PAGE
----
Our courses are developed and delivered by experienced trainers who work on the frontline, supporting young women and girls in the context of gangs and county lines, helping you build your skills in supporting them. See below for information about our additional modules.
All these modules include:
  • Introduction to the exercise and its purpose

  • Pre-recorded demonstration of the exercise by Abianda practitioners, with follow-up Q&A

  • Delegates practising the exercise in small groups, with follow-up reflections and Q&A

  • Abianda service users' perspective on the relevance of these issues, and what works about this Abianda exercise and approach

  • Concluding Q&A

Please note - all attendees must have completed our core module - Working with Young Women and Girls Affected by Gangs and County Lines - before taking part in one of these sessions.

image.png
Stressed Woman

Anger is often something young women wish to address in their Best Hopes for their work with Abianda. Our Anger Volcano exercise helps young women to understand the valid reasons for their anger and increases their emotional vocabulary and intelligence. In this module, we demonstrate the exercise itself. We also explore key follow-up conversations around coping strategies and encouraging young women's critical consciousness 

Anger 

All Hands In

This exercise develops young women's critical consciousness around their own relationships and gives them space to think about how they would like their relationships to be. We share Abianda's approach to safety, information sharing, and grounding when conducting what could be very challenging conversations around relationships.

Relationship Mapping

Image by Kelly Sikkema

We conduct this contextual safety planning with young women to minimise risk and build on the strategies they are already using to keep safe. The exercise helps young women feel more skilled, confident and independent, and may support her move towards her Best Hopes.

Contextual Safety Planning

Closeup of pen and notepad

Our approach to information sharing is rooted in our youth work principles. We have a trauma-informed approach to information sharing and respect young women's empirical knowledge of their own lives. We recognise that young women are best placed to identify issues and solutions, and we tip the balance of power in favour of young women. This module explains what this means in practice, in relation to referral forms and evaluation reports, professional meetings, and how to talk about confidentiality and safeguarding with the young women who use our services.

Information Sharing 

exercises

reflective

practices

  • All these modules draw on Abianda practitioners’ experiences of working with young women and girls affected by gangs and county lines activity.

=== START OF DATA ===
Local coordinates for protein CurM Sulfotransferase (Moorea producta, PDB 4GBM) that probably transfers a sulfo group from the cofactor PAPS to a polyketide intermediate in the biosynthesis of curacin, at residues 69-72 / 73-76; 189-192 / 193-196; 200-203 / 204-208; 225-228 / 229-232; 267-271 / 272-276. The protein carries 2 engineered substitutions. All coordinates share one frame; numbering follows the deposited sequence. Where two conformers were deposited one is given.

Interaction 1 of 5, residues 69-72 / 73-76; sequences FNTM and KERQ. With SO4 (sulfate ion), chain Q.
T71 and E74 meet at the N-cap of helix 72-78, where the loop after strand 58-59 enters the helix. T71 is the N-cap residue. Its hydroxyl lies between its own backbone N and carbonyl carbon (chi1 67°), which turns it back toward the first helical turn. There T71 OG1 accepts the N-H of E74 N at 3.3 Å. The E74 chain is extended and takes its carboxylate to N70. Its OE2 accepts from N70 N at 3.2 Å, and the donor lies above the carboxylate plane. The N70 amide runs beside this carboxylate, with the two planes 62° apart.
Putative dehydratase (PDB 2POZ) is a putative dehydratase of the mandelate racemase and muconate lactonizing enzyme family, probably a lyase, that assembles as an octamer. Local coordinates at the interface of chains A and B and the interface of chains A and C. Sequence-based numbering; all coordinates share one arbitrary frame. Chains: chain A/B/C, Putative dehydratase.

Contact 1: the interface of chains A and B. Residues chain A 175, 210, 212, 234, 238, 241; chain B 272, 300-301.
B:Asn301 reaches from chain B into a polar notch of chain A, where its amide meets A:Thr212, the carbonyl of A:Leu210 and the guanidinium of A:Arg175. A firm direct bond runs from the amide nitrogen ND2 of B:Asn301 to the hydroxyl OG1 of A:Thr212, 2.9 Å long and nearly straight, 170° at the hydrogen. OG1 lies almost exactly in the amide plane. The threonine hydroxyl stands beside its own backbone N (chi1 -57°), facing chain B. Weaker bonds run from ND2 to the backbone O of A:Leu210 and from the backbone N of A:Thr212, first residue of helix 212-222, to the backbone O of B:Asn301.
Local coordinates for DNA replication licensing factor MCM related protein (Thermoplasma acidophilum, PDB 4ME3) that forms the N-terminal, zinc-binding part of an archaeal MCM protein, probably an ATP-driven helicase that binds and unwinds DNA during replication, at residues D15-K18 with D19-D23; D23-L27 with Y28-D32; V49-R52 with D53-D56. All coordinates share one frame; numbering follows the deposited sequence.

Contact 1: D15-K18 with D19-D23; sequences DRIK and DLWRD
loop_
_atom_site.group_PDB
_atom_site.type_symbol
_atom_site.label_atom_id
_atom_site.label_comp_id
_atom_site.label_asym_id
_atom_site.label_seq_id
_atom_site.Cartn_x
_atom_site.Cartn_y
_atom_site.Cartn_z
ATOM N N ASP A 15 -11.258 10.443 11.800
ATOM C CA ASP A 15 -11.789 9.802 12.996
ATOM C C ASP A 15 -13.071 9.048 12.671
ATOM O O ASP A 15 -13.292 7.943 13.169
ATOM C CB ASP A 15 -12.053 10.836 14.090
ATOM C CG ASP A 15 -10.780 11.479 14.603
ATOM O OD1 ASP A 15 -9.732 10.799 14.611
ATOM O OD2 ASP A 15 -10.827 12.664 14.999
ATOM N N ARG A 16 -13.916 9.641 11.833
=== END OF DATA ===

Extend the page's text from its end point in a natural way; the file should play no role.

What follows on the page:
• Practitioners explain challenges they encountered in their practice, and how they overcame them.

  • Delegates will come away with practical tips to use in their own practice.

​​

Please note - all attendees must have completed our core module - Working with Young Women and Girls Affected by Gangs and County Lines - before taking part in one of these sessions.

Chalkboard with Different Languages

We explore the language that may be used in relation to young women and girls affected by gangs and county lines - "streetwise", "hard to engage", "difficult" etc. We share young women's reflections on how this kind of language influences their experience of working with professionals. We explore how language creates power in the context of attendees' organisations, and how we can influence culture and society through our use of language.

The Power of Language

Hands Up

This session covers our approach to advocacy, and our work to ensure young women's needs are met. We explore the ways we work alongside young women to equip them with skills and confidence to advocate for themselves, and thereby take control and influence the decisions that affect their lives. Professionals will hear how Abianda supports young women to prepare for professionals meetings, and what we do when a young woman is not ready to participate in the advocacy process. 

Advocating for and with Young Women

Woman at Work

This session supports professionals to recognise compassion fatigue, vicarious trauma and burnout and explores practical strategies to support yourself. We also consider organisation-wide trauma-informed approaches to support staff, and how solution-focused practice can support this work

Resilience and Self-Care

Utrecht

This session has been created by young women with experience of secure, who want to share their experiences to help others. We examine the research around secure accommodation and consider it through a contextual safeguarding lens. Attendees will hear feedback from our service users about how they wanted to be supported through a period of secure, and an effective transition out of it. 

Supporting Young Women in Secure Accomodation

Walking on Tiles

This module examines the alignment of the principles of contextual safeguarding and Abianda's own model of practice. We explore the ways we have embedded a Tier 1 contextual safeguarding approach within our work with young women and girls affected by gangs and county lines, and our progress towards taking a Tier 2 approach. Professionals are supported to consider how they could embed contextual safeguarding within their own work and organisations. Abianda is part of the VS collective, working with the University of Bedfordshire's Contextual Safeguarding programme. This is a space for developing contextual safeguarding approaches and peer learning, in the voluntary sector 

Reflections on Taking a Contextual Safeguarding Approach 

Get a Free Quote

Thanks for submitting!